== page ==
Contrib solution: Config Split
Core issues: Allow exported configuration to be environment-specific, Allow development modules to opt out of config-export

Configuration with Content

Contrib solution: Default Content, Deploy

Horizontal

Due to the fact that the same tools can be used for both dimensions and the fact that in Drupal 7 features was abused for doing the vertical configuration management as well this concept may not be so clear. Ideally configuration between sites is shared from the development environment of one site to the development environment of another, and the vertical tools with drupal core are used for deployment. Moving configuration between different sites is done by moving a subset of configuration between environments.

Re-using a set of configuration in another site

Contrib Solution: Features
There are many more modules designed to deal with distributions and dealing with the paradigm that sites now own the configuration.

Inheriting installation profiles

Core issue: Allow profiles to provide a base/parent profile

Multisite with large portion of shared configuration

Contrib Solution: Config Split
While this is not the original problem it tries to solve, it is reported to be used for it..

Conclusion

I may have an obvious bias towards config split since we maintain that module but it is just one of many config related modules. I hope there is a fruitful discussion in Baltimore about configuration management in Drupal 8. BoF

Related blog posts:

Tags: Drupal 8Drupal PlanetDrupalConCode Driven Development

AMP for Drupal 8

Posted by Code Positive - 25 Apr 2017 at 11:00 UTC
lightning

Interested in lighting fast performance for your mobile site? Page's that load pretty much instantly? Here's how the AMP project has pushed boundaries to achieve exactly that.

 

 

Configuring AMP for Drupal 8

Posted by Code Positive - 25 Apr 2017 at 11:00 UTC
tesla coil

Tips and tricks to get AMP working for your Drupal 8 site.

 

 

How I learned to stop worrying and love Drupal contribution

Posted by Manifesto - 25 Apr 2017 at 10:34 UTC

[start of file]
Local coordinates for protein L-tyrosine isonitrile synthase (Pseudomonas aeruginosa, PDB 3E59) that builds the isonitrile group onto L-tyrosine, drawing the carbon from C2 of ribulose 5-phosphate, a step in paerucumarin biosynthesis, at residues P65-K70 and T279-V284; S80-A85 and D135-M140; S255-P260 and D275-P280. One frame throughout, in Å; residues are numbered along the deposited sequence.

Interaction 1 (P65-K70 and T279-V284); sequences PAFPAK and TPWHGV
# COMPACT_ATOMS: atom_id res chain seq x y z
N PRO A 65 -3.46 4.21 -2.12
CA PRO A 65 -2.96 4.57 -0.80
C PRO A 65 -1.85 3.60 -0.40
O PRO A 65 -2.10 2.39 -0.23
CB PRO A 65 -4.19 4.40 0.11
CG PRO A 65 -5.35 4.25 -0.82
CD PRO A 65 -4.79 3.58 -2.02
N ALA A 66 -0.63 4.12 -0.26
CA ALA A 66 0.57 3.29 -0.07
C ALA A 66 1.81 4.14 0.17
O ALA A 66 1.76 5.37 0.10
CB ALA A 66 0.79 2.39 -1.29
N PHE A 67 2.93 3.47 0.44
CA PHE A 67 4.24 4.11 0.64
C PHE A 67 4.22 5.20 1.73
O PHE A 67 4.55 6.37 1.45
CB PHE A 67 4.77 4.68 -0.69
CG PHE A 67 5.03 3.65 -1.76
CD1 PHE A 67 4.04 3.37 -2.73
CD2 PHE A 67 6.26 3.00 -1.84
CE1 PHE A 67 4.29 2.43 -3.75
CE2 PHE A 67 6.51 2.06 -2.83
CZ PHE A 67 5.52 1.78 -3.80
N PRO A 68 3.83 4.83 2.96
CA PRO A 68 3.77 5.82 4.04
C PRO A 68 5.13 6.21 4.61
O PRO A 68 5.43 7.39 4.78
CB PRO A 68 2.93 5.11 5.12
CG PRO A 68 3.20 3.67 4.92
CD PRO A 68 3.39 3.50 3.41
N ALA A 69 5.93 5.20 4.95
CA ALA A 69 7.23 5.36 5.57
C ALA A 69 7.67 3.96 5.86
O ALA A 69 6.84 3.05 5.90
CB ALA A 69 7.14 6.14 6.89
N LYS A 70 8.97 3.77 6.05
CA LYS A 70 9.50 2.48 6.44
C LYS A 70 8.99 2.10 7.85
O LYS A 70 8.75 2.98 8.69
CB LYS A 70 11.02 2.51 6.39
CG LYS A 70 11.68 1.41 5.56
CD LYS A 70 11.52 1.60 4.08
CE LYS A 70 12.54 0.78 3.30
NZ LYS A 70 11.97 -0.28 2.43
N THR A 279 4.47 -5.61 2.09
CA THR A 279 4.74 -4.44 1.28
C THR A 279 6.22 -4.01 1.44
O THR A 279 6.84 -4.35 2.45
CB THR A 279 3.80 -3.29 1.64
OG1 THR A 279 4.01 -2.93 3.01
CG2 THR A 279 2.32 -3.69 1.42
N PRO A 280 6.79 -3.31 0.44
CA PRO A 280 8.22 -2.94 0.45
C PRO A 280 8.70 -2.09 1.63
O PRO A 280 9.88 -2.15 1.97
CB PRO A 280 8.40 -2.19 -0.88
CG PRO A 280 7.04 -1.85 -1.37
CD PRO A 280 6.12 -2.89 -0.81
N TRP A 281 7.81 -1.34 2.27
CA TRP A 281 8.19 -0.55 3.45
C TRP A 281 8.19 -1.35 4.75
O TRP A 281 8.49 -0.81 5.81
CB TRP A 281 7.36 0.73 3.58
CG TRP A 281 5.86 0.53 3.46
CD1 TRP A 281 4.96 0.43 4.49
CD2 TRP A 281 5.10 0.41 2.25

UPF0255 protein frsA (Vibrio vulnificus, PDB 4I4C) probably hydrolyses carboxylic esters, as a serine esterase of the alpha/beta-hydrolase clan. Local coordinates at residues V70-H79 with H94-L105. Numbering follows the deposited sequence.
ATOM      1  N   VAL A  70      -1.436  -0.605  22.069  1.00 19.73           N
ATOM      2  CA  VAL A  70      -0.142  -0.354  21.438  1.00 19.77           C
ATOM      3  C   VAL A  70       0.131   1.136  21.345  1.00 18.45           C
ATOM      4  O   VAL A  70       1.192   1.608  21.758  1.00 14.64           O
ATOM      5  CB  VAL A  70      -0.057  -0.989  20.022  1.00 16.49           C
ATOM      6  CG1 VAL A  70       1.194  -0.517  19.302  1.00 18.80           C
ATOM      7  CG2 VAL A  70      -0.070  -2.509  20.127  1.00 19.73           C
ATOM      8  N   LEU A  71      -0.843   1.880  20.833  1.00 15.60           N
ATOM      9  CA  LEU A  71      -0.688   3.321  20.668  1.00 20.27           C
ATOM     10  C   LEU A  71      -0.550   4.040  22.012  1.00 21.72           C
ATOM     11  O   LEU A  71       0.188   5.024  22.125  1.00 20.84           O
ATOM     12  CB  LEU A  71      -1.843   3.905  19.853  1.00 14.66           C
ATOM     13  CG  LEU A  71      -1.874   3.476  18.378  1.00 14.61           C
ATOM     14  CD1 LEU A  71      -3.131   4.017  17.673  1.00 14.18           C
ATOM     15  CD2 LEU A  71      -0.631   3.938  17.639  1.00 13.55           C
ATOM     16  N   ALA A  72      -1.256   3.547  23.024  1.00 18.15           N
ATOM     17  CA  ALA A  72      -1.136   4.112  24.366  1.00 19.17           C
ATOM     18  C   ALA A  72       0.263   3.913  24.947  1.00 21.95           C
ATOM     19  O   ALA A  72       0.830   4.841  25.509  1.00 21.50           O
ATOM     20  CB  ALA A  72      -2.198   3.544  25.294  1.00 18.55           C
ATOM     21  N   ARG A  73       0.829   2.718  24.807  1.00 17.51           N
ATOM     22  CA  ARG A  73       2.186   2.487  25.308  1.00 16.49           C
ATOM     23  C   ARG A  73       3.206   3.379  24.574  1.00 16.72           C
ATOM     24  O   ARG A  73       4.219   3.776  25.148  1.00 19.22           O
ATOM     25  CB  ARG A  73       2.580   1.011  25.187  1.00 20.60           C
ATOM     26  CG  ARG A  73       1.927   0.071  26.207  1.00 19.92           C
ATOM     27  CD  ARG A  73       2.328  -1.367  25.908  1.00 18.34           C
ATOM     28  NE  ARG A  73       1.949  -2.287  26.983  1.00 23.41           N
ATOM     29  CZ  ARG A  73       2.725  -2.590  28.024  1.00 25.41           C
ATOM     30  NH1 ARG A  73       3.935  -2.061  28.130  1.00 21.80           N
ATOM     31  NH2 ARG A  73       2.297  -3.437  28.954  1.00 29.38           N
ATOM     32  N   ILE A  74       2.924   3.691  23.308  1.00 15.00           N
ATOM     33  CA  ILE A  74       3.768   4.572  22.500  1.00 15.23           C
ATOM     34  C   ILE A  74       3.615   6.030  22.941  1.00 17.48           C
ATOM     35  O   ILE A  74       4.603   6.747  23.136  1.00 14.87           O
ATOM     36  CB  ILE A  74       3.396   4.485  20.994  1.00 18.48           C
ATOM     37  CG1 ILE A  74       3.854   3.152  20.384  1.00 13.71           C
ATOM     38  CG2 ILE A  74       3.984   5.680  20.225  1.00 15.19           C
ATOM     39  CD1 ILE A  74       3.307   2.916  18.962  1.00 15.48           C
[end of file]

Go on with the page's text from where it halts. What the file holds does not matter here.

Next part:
Over the last five years I've worked in a variety of senior Drupal developer positions, but my dirty secret is, I've never really contributed back to Drupal. Until the last few weeks, that is. So, I thought I'd take the time to write about why that is, and what's changed.

AGILEDROP: Drupal Logos with Hats

Posted by Agiledrop.com Blog - 25 Apr 2017 at 08:43 UTC
It's back! You did not really think that our Druplicon marathon was finished, did you? Well, it's not. We still have some areas to explore. After Humans and Superhumans, Fruits and Vegetables, Animals, Outdoor activities, National Identities, Emotions and Human Professions, we have seen that not all Druplicons with hats were covered. So, here are Drupal Logos with hats.   Druplicon with Santa hat     Druplicon with snow hats       Druplicon with ascot hat (Drupal day Bilbao 2014)     Druplicon with fedora (Drupal Camp Buenos Aires 2009)     Druplicon with swimming hat (DrupalCamp… READ MORE

Drupal 8 Views Plugins (Part 2) : The display extender plugin

Posted by blog.studio.gd - 25 Apr 2017 at 08:04 UTC
Let's see how and why to use a views display extender plugin.

Views Plugins (Part 1) : Simple area handler plugin

Posted by blog.studio.gd - 25 Apr 2017 at 08:04 UTC
In this series I will show you how to make use of the new Drupal 8 Plugin system, we begin with a simple example : the views area handler plugins.